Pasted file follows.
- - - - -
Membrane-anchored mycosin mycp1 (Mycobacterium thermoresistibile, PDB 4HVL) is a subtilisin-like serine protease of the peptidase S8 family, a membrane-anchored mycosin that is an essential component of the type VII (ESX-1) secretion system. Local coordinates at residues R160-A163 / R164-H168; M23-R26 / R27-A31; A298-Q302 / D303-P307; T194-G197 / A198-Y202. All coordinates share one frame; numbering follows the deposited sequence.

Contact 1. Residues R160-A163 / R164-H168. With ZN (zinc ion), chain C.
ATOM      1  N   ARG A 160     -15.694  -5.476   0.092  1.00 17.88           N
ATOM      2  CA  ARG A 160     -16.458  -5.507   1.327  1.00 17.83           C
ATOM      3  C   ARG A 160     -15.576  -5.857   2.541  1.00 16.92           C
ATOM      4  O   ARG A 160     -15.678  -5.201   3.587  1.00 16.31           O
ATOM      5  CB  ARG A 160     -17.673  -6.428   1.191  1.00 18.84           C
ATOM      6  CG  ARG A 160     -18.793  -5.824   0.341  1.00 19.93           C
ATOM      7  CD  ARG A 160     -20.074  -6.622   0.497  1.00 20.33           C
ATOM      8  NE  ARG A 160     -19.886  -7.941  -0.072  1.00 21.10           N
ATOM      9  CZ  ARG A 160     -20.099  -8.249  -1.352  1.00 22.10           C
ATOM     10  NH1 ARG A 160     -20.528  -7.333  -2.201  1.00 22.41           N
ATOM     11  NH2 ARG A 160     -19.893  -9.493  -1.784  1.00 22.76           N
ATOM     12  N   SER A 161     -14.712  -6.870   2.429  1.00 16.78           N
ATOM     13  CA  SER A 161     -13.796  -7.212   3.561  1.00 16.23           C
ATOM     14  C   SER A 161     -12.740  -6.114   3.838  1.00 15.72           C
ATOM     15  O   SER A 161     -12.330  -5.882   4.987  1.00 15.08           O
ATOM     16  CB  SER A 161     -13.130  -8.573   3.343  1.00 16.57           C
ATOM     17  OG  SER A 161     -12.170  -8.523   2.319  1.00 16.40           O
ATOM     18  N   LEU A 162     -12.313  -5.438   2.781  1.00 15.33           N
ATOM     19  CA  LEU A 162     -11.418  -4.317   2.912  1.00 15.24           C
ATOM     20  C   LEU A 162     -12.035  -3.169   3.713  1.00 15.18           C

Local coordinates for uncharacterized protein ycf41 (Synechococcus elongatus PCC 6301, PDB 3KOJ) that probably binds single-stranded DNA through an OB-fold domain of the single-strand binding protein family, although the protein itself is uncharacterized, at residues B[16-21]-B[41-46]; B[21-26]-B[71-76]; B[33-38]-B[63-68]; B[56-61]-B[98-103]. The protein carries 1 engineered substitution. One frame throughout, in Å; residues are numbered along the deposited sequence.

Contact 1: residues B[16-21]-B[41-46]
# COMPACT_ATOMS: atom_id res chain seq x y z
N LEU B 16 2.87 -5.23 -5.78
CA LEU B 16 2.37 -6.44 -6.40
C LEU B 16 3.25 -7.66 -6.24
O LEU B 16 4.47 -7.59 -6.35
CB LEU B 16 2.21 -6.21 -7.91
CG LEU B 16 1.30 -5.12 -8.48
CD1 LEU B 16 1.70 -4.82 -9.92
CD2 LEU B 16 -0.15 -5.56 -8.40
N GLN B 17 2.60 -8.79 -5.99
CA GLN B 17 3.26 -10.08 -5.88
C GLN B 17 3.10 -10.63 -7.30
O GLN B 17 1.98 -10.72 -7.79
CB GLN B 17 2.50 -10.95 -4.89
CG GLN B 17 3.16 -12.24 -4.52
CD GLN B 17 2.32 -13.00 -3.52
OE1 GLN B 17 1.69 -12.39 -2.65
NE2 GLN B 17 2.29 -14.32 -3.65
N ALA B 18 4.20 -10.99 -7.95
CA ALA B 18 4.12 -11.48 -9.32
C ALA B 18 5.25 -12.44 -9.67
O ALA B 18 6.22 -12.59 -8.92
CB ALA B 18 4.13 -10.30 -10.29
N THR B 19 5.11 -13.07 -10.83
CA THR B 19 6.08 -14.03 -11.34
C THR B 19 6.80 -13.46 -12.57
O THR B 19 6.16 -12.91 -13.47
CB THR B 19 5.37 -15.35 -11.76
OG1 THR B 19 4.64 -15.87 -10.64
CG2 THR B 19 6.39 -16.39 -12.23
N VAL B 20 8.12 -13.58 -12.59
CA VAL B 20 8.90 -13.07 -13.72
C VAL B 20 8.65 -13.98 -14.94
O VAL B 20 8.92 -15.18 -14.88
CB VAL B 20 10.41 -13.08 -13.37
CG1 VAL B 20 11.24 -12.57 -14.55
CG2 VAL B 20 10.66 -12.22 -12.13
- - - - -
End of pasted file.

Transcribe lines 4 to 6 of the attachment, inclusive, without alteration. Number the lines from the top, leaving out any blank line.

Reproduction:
ATOM      2  CA  ARG A 160     -16.458  -5.507   1.327  1.00 17.83           C
ATOM      3  C   ARG A 160     -15.576  -5.857   2.541  1.00 16.92           C
ATOM      4  O   ARG A 160     -15.678  -5.201   3.587  1.00 16.31           O